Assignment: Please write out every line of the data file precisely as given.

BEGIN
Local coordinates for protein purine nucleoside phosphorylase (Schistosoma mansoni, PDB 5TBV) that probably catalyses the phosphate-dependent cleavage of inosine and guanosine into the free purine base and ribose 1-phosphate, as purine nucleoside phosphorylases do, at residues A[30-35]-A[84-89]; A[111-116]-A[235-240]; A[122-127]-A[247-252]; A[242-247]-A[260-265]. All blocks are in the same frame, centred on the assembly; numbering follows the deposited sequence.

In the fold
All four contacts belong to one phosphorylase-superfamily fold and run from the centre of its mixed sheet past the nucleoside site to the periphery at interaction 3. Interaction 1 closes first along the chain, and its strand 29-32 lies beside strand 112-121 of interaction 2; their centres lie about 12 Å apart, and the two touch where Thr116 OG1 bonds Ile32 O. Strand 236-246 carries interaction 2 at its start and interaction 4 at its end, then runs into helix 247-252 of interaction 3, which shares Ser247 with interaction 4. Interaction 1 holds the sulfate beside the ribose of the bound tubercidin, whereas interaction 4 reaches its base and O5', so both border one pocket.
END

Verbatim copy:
Local coordinates for protein purine nucleoside phosphorylase (Schistosoma mansoni, PDB 5TBV) that probably catalyses the phosphate-dependent cleavage of inosine and guanosine into the free purine base and ribose 1-phosphate, as purine nucleoside phosphorylases do, at residues A[30-35]-A[84-89]; A[111-116]-A[235-240]; A[122-127]-A[247-252]; A[242-247]-A[260-265]. All blocks are in the same frame, centred on the assembly; numbering follows the deposited sequence.

In the fold
All four contacts belong to one phosphorylase-superfamily fold and run from the centre of its mixed sheet past the nucleoside site to the periphery at interaction 3. Interaction 1 closes first along the chain, and its strand 29-32 lies beside strand 112-121 of interaction 2; their centres lie about 12 Å apart, and the two touch where Thr116 OG1 bonds Ile32 O. Strand 236-246 carries interaction 2 at its start and interaction 4 at its end, then runs into helix 247-252 of interaction 3, which shares Ser247 with interaction 4. Interaction 1 holds the sulfate beside the ribose of the bound tubercidin, whereas interaction 4 reaches its base and O5', so both border one pocket.